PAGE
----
Meanwhile, speaking of fertile books, I've been renewing my acquaintance with Edwin O'Connor's The Edge of Sadness, which I first read two years ago. Here's my plot synopsis from that earlier post:
Father Hugh Kennedy, the precariously-recovered alcoholic, has returned from four years' rehabilitation in the Southwestern desert to the parish of Old Saint Paul's, a down-at-heel pile in an even downer-at-heel section of Boston, at an enormous remove from the comfortable, familiar, prosperous Irish-Catholic-Boston world in which he once circulated. Baptised, as it were, into suffering by the death of his father, driven (as much by the Bishop as by the Spirit, though they may amount to the same thing) into the desert, then recalled to ministry, Fr. Hugh returns slowly, reluctantly, to life. The temptation of drink he finds easy enough to resist; on the other hand, the temptation to dwell in a kind of between place, neither dead nor entirely engaged with the living, masters him with such powerful subtlety that it is not until late in the novel, when a friend accuses him of withholding himself from his parish, that he even realizes that he has succumbed to it. It is this self-realization which breaks him open, as a cast is broken from a mended limb, and enables him both to turn his back on old ambitions and accept, with certainty and hard-won happiness, the life and the vocation which he has been handed.Of course, this is hardly everything there is to say about the novel. I barely mention the Carmody family, for instance, whose triumphs and disasters, whose goodness and badness, Fr. Hugh recounts, in the classic role of the narrator-foil -- though it occurs to me that perhaps the Carmodys are as much a foil for Fr. Hugh's interior complexities as he is for them.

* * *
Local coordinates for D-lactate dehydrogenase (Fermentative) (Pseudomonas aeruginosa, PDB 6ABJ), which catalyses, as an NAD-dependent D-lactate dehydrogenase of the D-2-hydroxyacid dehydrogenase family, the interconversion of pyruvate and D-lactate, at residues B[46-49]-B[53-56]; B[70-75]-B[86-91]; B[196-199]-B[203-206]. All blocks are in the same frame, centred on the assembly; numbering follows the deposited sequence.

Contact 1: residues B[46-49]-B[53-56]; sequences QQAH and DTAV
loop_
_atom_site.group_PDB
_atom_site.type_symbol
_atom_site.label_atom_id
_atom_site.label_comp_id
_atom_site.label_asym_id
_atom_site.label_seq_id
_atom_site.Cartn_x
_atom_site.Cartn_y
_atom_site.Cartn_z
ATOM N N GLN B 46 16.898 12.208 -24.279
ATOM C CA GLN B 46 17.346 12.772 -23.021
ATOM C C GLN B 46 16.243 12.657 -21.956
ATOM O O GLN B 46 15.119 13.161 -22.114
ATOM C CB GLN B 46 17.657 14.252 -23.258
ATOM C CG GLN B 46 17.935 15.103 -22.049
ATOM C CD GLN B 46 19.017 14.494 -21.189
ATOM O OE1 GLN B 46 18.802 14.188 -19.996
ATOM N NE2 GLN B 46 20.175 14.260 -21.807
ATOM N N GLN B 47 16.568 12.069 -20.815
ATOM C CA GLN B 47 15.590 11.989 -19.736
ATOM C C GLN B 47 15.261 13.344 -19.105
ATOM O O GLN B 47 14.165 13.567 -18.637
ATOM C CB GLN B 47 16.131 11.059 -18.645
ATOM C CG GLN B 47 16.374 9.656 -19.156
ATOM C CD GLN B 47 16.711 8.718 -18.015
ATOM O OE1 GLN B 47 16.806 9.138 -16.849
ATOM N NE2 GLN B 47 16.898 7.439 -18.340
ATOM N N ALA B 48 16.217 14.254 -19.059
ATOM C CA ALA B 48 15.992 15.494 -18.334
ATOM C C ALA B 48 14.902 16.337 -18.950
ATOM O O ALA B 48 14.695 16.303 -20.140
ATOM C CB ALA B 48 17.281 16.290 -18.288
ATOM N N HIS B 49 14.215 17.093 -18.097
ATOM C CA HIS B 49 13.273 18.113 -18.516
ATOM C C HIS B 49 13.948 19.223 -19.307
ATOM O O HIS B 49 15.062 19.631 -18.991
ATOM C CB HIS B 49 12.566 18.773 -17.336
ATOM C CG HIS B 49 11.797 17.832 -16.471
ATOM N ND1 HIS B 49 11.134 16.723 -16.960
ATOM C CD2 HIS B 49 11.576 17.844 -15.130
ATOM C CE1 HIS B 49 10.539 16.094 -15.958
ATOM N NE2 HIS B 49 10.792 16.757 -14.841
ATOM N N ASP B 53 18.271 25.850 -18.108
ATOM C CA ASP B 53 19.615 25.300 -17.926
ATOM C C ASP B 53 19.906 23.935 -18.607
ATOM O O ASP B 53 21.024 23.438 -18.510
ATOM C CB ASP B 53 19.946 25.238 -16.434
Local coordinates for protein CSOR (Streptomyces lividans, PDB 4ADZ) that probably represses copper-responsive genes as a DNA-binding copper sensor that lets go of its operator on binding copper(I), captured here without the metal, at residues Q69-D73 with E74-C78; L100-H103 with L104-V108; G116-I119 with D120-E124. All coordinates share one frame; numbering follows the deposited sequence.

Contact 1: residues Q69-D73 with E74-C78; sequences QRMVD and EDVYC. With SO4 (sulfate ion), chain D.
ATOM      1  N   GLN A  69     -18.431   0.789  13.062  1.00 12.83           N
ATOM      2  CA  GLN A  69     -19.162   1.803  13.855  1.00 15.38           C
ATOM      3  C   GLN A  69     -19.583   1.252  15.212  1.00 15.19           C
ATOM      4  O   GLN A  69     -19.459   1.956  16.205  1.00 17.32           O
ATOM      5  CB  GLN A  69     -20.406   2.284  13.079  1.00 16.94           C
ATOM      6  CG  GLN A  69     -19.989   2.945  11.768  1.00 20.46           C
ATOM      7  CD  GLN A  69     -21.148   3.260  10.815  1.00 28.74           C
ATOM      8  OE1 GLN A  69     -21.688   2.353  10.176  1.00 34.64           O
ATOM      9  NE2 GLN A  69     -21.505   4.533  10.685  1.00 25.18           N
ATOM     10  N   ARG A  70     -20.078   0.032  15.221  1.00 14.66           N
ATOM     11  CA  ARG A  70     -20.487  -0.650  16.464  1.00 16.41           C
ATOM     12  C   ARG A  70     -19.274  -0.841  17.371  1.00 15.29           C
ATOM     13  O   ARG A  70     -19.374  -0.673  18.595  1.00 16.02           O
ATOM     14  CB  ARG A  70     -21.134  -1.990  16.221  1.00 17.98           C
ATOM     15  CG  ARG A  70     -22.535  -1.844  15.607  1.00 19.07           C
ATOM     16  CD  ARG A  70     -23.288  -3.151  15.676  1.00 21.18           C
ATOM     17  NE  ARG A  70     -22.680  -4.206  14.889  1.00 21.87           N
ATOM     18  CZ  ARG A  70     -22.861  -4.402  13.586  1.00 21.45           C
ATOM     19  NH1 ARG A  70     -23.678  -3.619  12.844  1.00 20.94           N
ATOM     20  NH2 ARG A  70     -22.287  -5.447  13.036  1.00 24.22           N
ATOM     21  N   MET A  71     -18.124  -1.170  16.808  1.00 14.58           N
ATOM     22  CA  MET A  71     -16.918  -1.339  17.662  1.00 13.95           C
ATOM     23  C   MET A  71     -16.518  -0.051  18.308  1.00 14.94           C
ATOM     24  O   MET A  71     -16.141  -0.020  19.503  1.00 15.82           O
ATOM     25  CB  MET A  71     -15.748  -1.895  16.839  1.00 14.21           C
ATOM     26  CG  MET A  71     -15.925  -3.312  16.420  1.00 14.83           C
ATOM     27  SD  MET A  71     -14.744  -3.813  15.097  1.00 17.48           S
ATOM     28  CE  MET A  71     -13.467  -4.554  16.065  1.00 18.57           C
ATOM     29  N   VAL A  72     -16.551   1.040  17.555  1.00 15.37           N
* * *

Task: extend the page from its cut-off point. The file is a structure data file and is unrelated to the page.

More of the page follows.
Among the manifestations of his interior complexity is this rumination on the difficulties of prayer, which strikes home for me:
The truth seems to be that my mind is a kind of happy hunting ground for the negligible: every night as I start to pray, even if the day has been as dull and unmemorable as one could possibly imagine, a hundred little items of no significance at all rise up from God knows where, and softly and painlessly begin to poke and prick away until suddenly, before I know it, all attention is leaking down a hundred little drains. Which, as I say, is absurd, which is humbling, and which nevertheless continues . . .
And yet while it can -- and does -- still shame me, it no longer leaves me discouraged. For I discovered . . . that the one way I can pray is with patience. We all approach God differently, and I know that there are those who can do so devoutly, totally, immediately, who can, in a sense, fling themselves into prayer. I can't. I wish I could, but I can't. I've said before that prayer doesn't come easily to me -- it probably doesn't to most of us -- and the only thing I can do is to start to pray and to wait -- to wait at night, for example, until the day runs down and dies. As it always does now; as it did tonight. But there's always the prologue of innumerable false starts -- I suppose this is, for me, the preparation for prayer. Sometimes it takes a long time; sometimes not long at all. But however long or short, it's always there, until finally it goes, and then there comes a calm, a quiet, and at last, prayer . . .
And you know, that's sort of all. My mind, too, is a kind of happy hunting ground for the negligible, though it also occurs to me that it is of the negligible that daily life is largely composed, and that this is what we have to offer to God -- this algae we skim off the surface of the mind -- as prayer at the end of the day.
It's a nice afternoon out there; I think I'm going to take Fr. Hugh out to the porch with a harmless cup of tea and let him speak to me some more. For a fiction, he's more pastoral than he can possibly know.